Blog by Voon Pang
Oct. 29, 2014

For people who stutter, stuttering can be like a tennis match. Tennis can be gruelling, mentally draining as well as rewarding (when you play well!). A few days ago, Serena Williams won the WTA year-end championship for the fifth time and ended the year as the number one ranked female tennis player for the 97th consecutive week. On the men’s side, Roger Federer won the Swiss Indoors for the sixth time on Sunday to move within striking distance of the number one ranking (currently held by Novak Djokovic). Aside from being great champions, what do they two player have in common? They have a coach who brings out the best in them based on their individual strengths and weaknesses. 

When working with people who stutter, speech-language pathologists (SLPs) need to recognise that each client has individual characteristics that calls for an individualised approach. Like a tennis coach, SLPs need a range of teaching methods and techniques to enhance the communication skills of the client they work with.

In tennis, a coach may consider the style of game to suit the player they are working with. This may include teaching the player to be one of the following (or a combination of different playing styles to counteract a difficult opponent):

  •  All rounder
  • Serve/volleyer
  • Baseliner
  • Counter-puncher
  • Tactical

In stuttering therapy, SLPs need to consider what the client needs to have effective, forward-moving communication to ensure that the person is able to say what they want to say when they want to say it with confidence. SLPs may offer:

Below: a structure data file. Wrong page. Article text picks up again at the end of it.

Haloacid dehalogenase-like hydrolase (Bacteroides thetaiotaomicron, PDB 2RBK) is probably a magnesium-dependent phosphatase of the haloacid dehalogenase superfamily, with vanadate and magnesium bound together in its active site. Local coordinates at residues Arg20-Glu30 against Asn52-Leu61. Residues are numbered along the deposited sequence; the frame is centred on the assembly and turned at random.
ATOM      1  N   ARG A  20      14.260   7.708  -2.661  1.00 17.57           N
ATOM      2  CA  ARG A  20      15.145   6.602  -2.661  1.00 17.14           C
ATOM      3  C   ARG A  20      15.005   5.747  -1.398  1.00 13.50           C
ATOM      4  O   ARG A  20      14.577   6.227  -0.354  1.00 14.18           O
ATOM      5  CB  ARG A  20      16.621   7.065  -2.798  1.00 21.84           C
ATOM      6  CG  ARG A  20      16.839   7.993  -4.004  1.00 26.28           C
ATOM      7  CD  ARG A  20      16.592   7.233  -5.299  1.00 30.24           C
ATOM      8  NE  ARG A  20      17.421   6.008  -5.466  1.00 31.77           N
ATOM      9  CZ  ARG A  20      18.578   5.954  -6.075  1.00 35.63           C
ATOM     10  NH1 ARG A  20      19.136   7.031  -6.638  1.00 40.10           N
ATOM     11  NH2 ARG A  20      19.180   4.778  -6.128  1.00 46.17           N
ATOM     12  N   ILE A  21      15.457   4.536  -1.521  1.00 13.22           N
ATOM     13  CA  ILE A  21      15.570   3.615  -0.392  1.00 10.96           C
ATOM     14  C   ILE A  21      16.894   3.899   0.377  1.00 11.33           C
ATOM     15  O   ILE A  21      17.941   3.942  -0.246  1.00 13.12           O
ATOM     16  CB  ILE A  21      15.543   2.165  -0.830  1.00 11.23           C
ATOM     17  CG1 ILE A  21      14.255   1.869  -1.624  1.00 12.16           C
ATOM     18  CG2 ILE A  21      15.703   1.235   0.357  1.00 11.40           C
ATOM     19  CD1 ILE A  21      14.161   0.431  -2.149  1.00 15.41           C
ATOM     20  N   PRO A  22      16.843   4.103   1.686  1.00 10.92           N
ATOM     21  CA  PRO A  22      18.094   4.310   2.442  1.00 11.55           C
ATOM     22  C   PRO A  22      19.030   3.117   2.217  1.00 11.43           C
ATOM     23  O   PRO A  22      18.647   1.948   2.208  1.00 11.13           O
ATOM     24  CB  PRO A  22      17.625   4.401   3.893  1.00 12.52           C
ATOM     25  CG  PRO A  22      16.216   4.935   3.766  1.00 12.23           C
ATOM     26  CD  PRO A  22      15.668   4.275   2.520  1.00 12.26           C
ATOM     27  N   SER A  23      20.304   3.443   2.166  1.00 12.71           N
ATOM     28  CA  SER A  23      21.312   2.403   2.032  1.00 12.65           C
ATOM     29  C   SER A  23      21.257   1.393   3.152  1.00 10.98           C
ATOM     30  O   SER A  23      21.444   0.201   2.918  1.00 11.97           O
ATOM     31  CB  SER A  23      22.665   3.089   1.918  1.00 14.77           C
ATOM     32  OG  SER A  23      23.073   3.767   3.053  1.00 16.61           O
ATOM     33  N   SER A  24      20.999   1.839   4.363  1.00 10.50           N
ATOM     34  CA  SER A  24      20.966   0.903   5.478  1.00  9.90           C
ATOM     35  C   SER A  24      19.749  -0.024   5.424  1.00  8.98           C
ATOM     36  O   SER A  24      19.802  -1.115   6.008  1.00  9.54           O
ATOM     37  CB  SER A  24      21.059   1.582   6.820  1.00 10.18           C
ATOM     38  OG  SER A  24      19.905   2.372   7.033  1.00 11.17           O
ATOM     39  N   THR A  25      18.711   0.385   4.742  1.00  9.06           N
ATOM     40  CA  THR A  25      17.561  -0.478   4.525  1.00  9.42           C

• Education about stuttering and teaching clients how to advocate for themselves
  • Communication skills training (taking the focus off fluency and becoming a ‘better than average communicator’ with or without stuttering)
  • Fluency shaping (learning how to speak easier)
  • Stuttering modification (learning how to stutter easier)
  • Cognitive approaches such as Cognitive Behaviour Therapy or Solution Focused Brief Therapy to help clients make long lasting changes in their lives
  • Parent/group counselling (coping with emotions and reactions associated with stuttering)

Over the years there have been a multitude of different styles of players competing against each other at the highest level. Some examples are:

  • Pete Sampras v Andre Agassi
  • Roger Federer v Rafael Nadal
  • Steffi Graf v Monica Seles
  • Serena Williams v Venus Williams
  • Lindsay Davenport v Martina Hingis
  • Martina Navratilova v Chris Evert

All of these players found a way to be the best, irrespective of vastly different styles and/or personalities.

Much like in tennis, it is the speech-language pathologist’s responsibility to recognise that everyone is different. By doing so, not only does the person who stutters benefits immensely, but also the profession itself where we’re able to recognise and acknowledge the different approaches all striving to help people who stutter become the best communicator he/she can be.